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During the 1920s, Italy was concerned about insufficient lethality with their 6.5x52mm cartridge, and began experimenting with larger bore diameters. By the late 1930s they settled on a new 7.35x51mm round, based closely on the existing 6.5mm cartridge case. They also planned to replace the original M91 rifles with a much more compact and more modern short rifle for the infantry. This design was adopted as the M38, and it featured side-mounted sling attachments, a folding bayonet more like a fighting knife than the old sword type, and did away entirely with the long-range adjustable sight, instead opting for a fixed 200m notch.
I submit that this configuration was the ideal one for World War Two, and Italy was the only nation to really adopt a reality-based rifle design. The use of rifles beyond 300m was almost unheard of during the war, and the fixed sight both reduced production overhead and also made the rifles more durable and soldier-proof. It retained the 6-round Mannlicher clip that was fast to load, and both the 7.35mm and 6.5mm cartridges were closer to intermediate cartridges than other contemporaries like the 8×57 and .30-06. The M38 is handy, inexpensive to make, and comfortable to shoot. I think it is a massively under-appreciated rifle.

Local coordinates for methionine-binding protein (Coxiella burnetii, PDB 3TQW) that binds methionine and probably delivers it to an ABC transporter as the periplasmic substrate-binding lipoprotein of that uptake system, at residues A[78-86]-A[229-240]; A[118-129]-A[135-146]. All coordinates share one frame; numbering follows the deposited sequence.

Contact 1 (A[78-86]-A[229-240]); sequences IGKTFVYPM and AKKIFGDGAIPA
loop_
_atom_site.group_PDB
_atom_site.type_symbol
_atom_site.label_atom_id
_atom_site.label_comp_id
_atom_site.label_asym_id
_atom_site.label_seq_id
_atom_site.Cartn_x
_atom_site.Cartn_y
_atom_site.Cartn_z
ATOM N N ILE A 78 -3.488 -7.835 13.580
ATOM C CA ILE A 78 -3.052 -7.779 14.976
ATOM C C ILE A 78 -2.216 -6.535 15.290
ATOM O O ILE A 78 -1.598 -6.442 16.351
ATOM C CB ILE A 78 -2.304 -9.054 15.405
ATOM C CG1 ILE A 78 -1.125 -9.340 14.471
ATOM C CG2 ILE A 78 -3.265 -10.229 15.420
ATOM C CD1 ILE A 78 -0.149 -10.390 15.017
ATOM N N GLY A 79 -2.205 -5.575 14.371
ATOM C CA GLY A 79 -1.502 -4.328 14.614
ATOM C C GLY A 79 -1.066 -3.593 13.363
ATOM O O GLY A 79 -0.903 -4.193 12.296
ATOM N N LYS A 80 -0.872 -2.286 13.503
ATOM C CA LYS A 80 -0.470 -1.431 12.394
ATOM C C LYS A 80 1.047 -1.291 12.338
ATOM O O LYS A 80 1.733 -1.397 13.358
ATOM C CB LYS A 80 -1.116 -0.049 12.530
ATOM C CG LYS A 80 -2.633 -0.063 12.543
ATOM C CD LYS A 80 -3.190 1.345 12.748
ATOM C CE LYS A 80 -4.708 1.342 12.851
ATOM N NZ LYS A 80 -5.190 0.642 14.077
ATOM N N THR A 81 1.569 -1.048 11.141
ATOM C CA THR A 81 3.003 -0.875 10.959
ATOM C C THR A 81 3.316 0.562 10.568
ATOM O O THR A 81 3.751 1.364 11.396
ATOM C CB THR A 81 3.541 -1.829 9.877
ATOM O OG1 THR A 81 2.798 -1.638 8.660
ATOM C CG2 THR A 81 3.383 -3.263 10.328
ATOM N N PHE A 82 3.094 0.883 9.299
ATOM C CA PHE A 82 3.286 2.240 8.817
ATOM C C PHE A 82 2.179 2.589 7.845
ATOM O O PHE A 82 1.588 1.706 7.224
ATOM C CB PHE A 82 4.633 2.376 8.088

Thanks to InterOrdnance / Royal Tiger Imports for providing this carbine from their Ethiopian imports for the video!
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At Forgotten Weapons I think the most interesting guns out there are the most obscure ones. I try to search out experimental and prototype weapons and show you how they work, in addition to more conventional guns that you may not have heard of before. You’re much more likely to find a video on the Cei Rigotti or Webley-Fosbery here than an AR or Glock. So, do you want to learn about something new today? Then stick around!